WASHINGTON -- A gunman opened fire inside the Holocaust Memorial Museum in the nation's capital Wednesday, shooting and killing a security guard before other officers returned fire and shot the assailant, officials said.
The museum released a statement late Wednesday afternoon confirming that 39-year-old Officer Stephen Tyrone Johns had died of his injuries. He had served on the museum's security staff for six years.
"There are no words to express our grief and shock over today's events," the statement said, adding that the museum would remain closed Thursday in his honor.
The museum confirmed that Johns was married but could not say whether he had any children.
Police are looking at an elderly man identified as James Von Brunn as the shooter, FOX News has learned -- though D.C. Police Chief Cathy Lanier would not confirm the identity of the suspect.
"We have been told that the museum was on a list in his car of places that he wanted to target," museum spokesman Joseph Rosboschil said.
The alleged shooter is the same James W. von Brunn who is a known white supremacist in his late 80s, MyFOXDC reported. He runs a Web site, Holy Western Empire, that carries several anti-Semitic statements.
Von Brunn was sentenced in 1983 to more than four years in prison for attempting to kidnap the Federal Reserve Board after a guard found him outside of a board meeting with a gun, knife and sawed-off shotgun.
Police said he wanted to take the board hostage because of high interest rates and the country's financial problems, MyFOXDC reported.
On his site, Von Brunn insists he was trying to place the board under "legal, non-violent citizens-arrest."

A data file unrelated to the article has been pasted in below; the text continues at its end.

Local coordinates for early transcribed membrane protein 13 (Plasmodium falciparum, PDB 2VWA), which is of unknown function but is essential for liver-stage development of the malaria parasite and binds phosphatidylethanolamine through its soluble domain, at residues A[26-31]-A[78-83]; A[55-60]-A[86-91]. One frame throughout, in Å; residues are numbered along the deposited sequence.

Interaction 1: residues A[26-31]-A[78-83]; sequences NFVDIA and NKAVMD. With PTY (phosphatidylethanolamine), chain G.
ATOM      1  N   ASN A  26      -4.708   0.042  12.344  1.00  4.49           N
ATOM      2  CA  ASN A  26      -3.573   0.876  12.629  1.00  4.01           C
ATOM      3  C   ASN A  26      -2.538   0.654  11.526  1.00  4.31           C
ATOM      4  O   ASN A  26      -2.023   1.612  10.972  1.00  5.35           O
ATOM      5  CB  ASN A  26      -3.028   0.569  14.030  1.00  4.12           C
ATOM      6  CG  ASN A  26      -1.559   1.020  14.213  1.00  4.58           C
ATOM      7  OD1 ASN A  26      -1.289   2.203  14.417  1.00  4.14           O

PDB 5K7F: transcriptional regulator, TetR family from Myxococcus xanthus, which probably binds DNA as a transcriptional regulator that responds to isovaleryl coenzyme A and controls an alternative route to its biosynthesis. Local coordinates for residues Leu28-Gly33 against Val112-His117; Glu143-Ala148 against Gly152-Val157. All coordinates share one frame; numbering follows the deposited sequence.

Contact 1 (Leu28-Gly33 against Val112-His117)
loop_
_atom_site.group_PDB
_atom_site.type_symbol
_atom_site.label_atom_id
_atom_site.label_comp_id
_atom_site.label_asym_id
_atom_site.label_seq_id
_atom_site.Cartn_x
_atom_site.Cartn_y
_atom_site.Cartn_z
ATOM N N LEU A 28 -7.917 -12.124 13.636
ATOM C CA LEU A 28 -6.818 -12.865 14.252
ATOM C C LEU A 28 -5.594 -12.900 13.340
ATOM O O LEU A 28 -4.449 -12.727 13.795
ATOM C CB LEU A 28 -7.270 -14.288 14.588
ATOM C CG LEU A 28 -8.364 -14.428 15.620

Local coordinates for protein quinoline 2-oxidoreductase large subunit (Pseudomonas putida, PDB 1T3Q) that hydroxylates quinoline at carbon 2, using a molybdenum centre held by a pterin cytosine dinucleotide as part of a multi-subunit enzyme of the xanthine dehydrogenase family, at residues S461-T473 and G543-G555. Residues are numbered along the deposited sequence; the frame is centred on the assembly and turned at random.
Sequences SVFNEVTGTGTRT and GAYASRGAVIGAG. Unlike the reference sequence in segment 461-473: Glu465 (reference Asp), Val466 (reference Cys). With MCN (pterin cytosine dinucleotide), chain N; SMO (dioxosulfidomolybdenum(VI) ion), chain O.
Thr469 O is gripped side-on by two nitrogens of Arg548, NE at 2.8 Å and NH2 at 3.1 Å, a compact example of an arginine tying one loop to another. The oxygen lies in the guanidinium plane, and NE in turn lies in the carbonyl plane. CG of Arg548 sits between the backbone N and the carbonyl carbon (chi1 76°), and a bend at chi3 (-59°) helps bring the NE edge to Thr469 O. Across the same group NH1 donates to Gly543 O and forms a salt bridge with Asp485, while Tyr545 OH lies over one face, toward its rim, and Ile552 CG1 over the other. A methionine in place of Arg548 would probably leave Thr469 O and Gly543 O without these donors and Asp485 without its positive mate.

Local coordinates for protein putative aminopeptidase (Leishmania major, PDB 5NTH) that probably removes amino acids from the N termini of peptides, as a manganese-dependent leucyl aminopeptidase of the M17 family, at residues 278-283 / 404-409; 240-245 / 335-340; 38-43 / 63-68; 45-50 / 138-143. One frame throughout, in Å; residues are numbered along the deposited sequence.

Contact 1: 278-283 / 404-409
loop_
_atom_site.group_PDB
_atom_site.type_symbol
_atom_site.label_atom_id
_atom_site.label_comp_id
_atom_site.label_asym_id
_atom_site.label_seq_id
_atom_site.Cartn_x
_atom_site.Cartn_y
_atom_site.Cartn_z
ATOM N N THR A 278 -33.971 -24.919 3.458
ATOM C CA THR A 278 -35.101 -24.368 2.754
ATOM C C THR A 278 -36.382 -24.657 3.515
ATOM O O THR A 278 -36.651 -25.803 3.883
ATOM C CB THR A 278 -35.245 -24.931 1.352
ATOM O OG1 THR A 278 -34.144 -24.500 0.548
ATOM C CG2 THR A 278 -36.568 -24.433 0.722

Law enforcement officials were searching a car believed to be Von Brunn's which was parked in front of the museum. They were also testing the vehicle for explosives, MyFOXDC reported.
Authorities were also raiding Von Brunn's home to check his computer and investigate the incident as a possible hate crime or domestic terrorism.
David Schlosser, a spokesman for the U.S. Park Police, said the gunman entered the museum shortly before 1 p.m. ET and shot the security guard, before two other security guards returned fire and wounded the shooter. Both the shooter and security guard, later identified as Johns, were then sent to a local hospital, he said.
Lanier said the gunman was carrying a rifle and used it immediately. "He raised the rifle and started shooting," she said. "The second he stepped into the building, he began firing."
Lanier told reporters the suspect appears to have been a "lone gunman," and that authorities received no prior threats.
Museum officials estimated the entire incident unfolded in approximately two minutes.
"Our hearts and thoughts go out to the security guard and his family," D.C. Mayor Adrian Fenty said at the press conference. Fenty said the gunman is in "critical condition" at the hospital.
There were conflicting reports about how many people were wounded. Another law enforcement official earlier said three people had been shot.
Police and other law enforcement, including the FBI's Terrorism Task Force, had surrounded the museum site Wednesday afternoon.
Witnesses said they heard a series of gunshots, and did not immediately know what was happening.
"We heard a huge boom and we all kind of looked around," said a visitor from Chicago. After they heard more shots, she said, "We all hit the ground and definitely knew it was gunshots."
Kimberly Frank, also from Chicago, said she and her son Tyler were just finishing up their tour of the museum when she heard five shots, though she didn't initially know they were gunshots.
"I was terrified," her son said.
The Holocaust Museum is a popular tourist destination, located south of the National Mall and near the Washington Monument.
The Associated Press contributed to this report.